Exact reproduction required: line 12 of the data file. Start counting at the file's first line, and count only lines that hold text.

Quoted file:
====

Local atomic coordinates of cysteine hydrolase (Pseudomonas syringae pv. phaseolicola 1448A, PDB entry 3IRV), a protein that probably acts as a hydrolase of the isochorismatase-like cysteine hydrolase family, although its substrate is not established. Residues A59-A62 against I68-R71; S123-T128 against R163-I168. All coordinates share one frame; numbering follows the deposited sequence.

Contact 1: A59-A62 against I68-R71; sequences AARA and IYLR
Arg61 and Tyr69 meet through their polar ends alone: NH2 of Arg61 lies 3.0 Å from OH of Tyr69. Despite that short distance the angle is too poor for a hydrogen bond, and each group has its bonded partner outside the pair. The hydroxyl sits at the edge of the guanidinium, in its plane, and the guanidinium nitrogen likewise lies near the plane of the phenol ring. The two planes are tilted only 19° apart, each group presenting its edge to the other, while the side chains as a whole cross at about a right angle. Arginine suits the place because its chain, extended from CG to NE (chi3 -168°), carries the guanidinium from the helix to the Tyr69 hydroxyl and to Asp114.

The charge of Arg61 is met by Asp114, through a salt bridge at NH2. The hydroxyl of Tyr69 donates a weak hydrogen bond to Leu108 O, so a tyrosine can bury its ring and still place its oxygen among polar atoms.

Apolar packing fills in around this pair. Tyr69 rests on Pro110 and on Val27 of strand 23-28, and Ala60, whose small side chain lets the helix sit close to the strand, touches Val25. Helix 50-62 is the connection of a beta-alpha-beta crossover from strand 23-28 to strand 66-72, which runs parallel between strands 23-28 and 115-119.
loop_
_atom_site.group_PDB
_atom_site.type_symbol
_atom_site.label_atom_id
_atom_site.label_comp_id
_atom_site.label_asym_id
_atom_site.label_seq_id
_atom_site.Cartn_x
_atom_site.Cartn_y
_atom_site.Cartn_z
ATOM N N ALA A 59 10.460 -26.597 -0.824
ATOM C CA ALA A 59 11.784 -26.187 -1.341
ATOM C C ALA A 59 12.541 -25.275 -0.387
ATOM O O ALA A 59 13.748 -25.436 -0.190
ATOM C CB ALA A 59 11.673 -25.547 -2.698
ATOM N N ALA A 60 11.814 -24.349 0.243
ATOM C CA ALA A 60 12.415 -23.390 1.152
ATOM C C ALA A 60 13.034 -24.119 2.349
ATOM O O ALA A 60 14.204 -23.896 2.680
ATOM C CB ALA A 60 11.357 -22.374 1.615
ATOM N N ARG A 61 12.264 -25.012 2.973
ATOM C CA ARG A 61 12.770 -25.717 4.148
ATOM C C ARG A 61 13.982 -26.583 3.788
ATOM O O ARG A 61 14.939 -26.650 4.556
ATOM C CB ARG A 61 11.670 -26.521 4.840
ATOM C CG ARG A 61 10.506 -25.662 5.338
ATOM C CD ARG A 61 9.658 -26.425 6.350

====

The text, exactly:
_atom_site.label_seq_id